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2011.03.22 > For Immediate Release
contact: Wendy Townley - University Relations
phone: 402.554.2762 - email: wtownley@unomaha.edu

UNO Seeks ‘Citizen Scientist’ Volunteers for Elkhorn River Study on April 23

Omaha - Students and adults with an interest in science can volunteer to participate in a University of Nebraska at Omaha (UNO) water research experiment on the Elkhorn River Basin for the “What’s In Your Watershed?” Test Day next month.

On Saturday, April 23, about 150 volunteers of all ages and backgrounds in Nebraska will become “citizen scientists” and collect small samples of water from the Elkhorn River. With an easy-to-use kit – resembling an at-home pregnancy test – provided by UNO, volunteers will test the level of atrazine in the river water and then visit a UNO webpage to enter their data.

In Omaha, volunteers can collect water at the Elkhorn River Research Station near 245th and Q Streets.

Outside Omaha, volunteers can collect water along the Elkhorn River watershed as far west as O’Neill. A detailed map of the Elkhorn River watershed boundary is available online at www.unomaha.edu/envirotox/atrazine.php. Volunteers can also view a video demonstration at the webpage.

No previous research or experiment experience is necessary to participate.

The research project is organized by Alan Kolok in the Aquatic Toxicology Laboratory, housed in UNO’s Department of Biology.

“The data that we will gather from the experiment on April 23 will be used to advance the knowledge of how atrazine is transported in the environment,” Kolok said. “Although atrazine has been used for nearly 50 years, never before has anyone attempted to gather pesticide data across an entire watershed.”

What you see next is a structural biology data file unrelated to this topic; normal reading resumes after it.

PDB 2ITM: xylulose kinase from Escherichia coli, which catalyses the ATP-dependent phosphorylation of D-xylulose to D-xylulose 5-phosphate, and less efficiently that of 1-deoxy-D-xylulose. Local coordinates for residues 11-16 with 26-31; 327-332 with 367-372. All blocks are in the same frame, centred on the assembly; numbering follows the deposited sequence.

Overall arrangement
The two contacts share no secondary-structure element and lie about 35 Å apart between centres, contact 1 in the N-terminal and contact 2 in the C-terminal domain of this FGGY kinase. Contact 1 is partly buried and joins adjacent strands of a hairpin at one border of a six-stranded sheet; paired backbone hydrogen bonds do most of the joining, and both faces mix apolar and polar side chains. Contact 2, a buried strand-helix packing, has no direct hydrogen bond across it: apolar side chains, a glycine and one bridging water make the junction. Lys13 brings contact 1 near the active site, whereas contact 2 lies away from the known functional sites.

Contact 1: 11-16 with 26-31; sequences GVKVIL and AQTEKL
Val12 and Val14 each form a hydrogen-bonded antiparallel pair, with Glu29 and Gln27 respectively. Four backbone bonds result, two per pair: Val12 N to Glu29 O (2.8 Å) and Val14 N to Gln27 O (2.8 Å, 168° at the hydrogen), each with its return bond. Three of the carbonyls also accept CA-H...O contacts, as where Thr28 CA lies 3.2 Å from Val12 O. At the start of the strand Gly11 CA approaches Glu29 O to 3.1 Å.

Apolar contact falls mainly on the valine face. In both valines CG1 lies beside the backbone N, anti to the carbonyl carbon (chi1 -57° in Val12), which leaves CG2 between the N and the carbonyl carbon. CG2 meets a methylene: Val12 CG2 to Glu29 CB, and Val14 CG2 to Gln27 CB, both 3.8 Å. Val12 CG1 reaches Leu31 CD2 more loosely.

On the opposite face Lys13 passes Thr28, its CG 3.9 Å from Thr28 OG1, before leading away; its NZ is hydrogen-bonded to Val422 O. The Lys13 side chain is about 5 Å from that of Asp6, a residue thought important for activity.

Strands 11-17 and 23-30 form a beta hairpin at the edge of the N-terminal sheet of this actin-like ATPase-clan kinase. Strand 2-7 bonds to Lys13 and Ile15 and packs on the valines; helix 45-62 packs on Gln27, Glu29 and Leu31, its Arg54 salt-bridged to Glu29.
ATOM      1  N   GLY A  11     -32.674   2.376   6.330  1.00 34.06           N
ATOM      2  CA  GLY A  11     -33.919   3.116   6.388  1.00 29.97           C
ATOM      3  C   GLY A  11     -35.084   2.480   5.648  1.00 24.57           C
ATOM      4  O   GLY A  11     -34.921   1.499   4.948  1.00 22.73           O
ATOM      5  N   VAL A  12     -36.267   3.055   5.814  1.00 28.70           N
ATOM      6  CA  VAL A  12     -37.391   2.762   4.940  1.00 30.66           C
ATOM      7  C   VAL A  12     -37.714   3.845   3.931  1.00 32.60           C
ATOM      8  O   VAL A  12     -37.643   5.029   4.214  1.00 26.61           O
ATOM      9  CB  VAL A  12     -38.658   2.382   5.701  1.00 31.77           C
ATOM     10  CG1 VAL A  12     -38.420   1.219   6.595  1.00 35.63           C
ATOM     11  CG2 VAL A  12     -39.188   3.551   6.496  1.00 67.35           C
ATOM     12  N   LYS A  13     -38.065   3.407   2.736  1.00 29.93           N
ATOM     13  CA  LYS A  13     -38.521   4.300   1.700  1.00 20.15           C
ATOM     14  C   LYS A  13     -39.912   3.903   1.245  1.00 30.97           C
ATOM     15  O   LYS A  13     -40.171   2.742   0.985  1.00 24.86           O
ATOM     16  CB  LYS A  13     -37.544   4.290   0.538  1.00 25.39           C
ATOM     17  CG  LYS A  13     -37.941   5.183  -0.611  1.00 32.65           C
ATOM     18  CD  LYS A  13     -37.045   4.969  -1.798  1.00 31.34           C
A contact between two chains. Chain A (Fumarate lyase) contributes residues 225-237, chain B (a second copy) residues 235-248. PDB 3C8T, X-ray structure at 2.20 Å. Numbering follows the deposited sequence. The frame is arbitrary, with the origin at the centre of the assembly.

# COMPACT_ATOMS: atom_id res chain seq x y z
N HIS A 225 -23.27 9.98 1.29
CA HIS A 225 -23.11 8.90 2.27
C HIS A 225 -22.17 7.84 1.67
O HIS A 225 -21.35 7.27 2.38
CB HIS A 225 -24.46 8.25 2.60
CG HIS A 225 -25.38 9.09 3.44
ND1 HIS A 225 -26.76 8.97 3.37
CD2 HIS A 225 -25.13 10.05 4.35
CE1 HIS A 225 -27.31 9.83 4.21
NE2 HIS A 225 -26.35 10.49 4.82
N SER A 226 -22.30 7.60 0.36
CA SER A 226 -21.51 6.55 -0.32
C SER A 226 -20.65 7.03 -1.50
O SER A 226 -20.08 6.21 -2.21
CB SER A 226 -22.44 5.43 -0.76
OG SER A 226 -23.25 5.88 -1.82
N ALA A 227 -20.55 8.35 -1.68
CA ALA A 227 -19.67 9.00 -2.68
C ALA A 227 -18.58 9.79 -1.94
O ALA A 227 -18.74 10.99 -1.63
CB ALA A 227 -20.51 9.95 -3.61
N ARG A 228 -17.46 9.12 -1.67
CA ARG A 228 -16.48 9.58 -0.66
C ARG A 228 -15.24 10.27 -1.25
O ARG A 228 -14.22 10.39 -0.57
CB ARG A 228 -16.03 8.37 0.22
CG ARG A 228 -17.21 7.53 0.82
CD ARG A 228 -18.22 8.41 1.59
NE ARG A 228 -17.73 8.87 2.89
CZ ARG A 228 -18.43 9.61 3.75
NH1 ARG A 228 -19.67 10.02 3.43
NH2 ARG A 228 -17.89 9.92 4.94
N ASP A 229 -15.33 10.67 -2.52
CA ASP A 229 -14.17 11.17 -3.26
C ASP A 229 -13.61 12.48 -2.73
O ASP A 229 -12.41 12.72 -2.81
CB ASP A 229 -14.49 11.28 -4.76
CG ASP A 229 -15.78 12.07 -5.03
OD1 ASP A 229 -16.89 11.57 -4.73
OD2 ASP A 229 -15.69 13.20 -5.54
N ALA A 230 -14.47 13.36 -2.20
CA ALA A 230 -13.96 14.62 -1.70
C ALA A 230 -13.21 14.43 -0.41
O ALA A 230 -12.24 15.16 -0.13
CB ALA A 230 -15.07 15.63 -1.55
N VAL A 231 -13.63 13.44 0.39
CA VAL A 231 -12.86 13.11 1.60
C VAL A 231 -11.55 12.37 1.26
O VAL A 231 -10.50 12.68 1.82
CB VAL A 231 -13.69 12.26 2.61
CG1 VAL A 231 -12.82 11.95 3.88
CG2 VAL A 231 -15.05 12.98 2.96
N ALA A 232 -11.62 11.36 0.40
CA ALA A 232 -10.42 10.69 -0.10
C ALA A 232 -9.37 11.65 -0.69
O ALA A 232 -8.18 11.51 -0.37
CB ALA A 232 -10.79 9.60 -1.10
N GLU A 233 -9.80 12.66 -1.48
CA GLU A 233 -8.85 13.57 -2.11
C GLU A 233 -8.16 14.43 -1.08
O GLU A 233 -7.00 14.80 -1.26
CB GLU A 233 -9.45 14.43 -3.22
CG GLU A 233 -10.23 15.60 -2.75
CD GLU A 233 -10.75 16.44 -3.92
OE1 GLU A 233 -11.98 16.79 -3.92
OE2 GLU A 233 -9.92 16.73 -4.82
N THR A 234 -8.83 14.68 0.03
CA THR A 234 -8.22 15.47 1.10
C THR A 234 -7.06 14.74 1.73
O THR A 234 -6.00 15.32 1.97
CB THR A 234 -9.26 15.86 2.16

Atrazine is the most commonly applied herbicide in the U.S., with more than 75 million pounds used annually across the country. Being a largely agricultural state, Nebraska farmers apply thousands of tons of the herbicide each year to their fields.

Although atrazine can increase crop yields, large amounts often escape through rainwater runoff and enter waterways. Once in the water, atrazine is taken up by aquatic life and can have a negative effect on reproductive organs.

“The phenomenon is commonly known as endocrine disruption,” Kolok said. “The Aquatic Toxicology Laboratory has been researching endocrine disruption in the Elkhorn River for the past several years; and now we’d like the public’s help, as citizen scientists, to perform a one-day, large-scale inventory of atrazine in the basin.”

To volunteer as a citizen scientist on April 23, contact Gwen Ryskamp: (402) 554-3302 or gryskamp@unomaha.edu.

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The University of Nebraska at Omaha (UNO) is Nebraska’s metropolitan university. The core values of the institution place students at the center of all that the university does; call for the campus to strive for academic excellence; and promote community engagement that transforms and improves urban, regional, national and global life. UNO, inaugurated in 1968, emerged from the Municipal University of Omaha, established in 1931, which grew out of the University of Omaha founded in 1908.

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